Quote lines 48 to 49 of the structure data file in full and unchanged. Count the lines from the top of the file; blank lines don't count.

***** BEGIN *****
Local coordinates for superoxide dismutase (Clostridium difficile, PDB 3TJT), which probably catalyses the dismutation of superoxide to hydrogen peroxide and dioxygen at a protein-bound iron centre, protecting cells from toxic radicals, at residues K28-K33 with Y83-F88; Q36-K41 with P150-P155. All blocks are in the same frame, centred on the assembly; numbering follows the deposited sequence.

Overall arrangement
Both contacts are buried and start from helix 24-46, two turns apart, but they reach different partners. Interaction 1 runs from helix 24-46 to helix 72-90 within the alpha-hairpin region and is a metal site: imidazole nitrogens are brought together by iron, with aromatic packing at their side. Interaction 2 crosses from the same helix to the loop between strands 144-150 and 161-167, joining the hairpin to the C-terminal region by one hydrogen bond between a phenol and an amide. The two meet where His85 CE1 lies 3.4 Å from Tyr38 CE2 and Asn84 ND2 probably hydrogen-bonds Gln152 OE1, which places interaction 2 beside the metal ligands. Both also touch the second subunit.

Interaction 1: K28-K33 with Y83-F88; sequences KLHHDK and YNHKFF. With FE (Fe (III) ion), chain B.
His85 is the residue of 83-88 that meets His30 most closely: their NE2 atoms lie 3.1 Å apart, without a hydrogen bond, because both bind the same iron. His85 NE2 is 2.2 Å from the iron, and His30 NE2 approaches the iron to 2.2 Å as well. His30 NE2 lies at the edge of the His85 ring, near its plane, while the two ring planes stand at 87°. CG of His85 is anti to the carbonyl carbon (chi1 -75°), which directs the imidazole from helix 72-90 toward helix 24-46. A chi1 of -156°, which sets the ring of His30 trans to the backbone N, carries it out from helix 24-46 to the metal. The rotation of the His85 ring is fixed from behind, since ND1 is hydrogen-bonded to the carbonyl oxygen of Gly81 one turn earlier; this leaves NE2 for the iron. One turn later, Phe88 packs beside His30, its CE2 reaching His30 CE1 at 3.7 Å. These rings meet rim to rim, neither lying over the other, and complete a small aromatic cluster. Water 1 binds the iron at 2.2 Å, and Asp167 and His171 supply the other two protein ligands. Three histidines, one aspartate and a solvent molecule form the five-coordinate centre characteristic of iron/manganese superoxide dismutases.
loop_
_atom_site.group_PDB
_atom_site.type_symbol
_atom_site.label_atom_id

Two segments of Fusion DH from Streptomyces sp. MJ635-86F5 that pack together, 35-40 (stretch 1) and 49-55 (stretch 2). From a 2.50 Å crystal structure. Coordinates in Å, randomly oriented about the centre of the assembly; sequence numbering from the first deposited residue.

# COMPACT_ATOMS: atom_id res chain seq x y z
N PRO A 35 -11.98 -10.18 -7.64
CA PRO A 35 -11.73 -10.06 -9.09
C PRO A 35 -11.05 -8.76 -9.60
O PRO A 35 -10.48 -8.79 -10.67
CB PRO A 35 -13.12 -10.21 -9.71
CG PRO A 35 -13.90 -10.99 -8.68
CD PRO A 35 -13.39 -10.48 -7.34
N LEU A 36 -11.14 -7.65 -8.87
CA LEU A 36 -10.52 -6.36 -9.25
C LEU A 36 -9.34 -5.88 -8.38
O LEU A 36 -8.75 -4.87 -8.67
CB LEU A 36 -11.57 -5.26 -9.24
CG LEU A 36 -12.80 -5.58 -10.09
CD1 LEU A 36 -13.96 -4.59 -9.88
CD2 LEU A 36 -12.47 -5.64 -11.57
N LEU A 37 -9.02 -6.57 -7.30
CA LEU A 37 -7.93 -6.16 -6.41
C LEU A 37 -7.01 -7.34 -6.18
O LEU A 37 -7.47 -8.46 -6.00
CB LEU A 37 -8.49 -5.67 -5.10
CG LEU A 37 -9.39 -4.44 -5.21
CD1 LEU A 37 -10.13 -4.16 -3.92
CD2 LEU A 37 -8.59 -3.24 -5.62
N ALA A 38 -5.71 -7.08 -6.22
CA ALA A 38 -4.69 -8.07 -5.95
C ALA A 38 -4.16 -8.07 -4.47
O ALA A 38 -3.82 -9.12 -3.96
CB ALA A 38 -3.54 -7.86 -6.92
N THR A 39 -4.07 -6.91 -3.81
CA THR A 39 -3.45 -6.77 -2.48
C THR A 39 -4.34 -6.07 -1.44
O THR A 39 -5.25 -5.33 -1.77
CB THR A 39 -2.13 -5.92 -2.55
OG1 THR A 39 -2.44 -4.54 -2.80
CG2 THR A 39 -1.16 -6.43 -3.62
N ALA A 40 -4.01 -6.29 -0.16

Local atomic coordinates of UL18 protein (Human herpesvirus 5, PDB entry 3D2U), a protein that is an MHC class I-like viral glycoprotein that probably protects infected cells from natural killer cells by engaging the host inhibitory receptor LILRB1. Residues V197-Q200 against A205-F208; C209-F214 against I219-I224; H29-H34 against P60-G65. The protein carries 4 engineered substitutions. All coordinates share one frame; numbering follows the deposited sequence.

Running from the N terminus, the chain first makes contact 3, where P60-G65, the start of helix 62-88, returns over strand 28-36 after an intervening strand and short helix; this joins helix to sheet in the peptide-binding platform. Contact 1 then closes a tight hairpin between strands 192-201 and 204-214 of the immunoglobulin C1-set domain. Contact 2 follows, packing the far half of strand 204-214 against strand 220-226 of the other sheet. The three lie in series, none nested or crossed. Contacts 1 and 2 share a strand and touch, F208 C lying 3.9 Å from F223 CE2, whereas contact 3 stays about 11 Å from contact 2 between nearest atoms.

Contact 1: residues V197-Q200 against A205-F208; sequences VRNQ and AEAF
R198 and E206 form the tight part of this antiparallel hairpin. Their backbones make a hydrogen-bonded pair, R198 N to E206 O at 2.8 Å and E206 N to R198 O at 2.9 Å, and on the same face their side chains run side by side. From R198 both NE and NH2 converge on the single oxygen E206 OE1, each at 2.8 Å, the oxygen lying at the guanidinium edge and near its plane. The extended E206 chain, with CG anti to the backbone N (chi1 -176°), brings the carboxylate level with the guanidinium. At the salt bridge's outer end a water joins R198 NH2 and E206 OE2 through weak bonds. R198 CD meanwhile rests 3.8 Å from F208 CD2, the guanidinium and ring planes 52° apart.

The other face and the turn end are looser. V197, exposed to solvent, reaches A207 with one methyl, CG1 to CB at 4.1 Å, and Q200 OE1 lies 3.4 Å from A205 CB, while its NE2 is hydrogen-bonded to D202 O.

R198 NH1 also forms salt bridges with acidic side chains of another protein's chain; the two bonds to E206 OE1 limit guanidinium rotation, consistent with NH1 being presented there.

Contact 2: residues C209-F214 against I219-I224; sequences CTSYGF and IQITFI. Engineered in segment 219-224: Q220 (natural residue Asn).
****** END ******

Local atomic coordinates of UL18 protein (Human herpesvirus 5, PDB entry 3D2U), a protein that is an MHC class I-like viral glycoprotein that probably protects infected cells from natural killer cells by engaging the host inhibitory receptor LILRB1. Residues V197-Q200 against A205-F208; C209-F214 against I219-I224; H29-H34 against P60-G65. The protein carries 4 engineered substitutions. All coordinates share one frame; numbering follows the deposited sequence.

Running from the N terminus, the chain first makes contact 3, where P60-G65, the start of helix 62-88, returns over strand 28-36 after an intervening strand and short helix; this joins helix to sheet in the peptide-binding platform. Contact 1 then closes a tight hairpin between strands 192-201 and 204-214 of the immunoglobulin C1-set domain. Contact 2 follows, packing the far half of strand 204-214 against strand 220-226 of the other sheet. The three lie in series, none nested or crossed. Contacts 1 and 2 share a strand and touch, F208 C lying 3.9 Å from F223 CE2, whereas contact 3 stays about 11 Å from contact 2 between nearest atoms.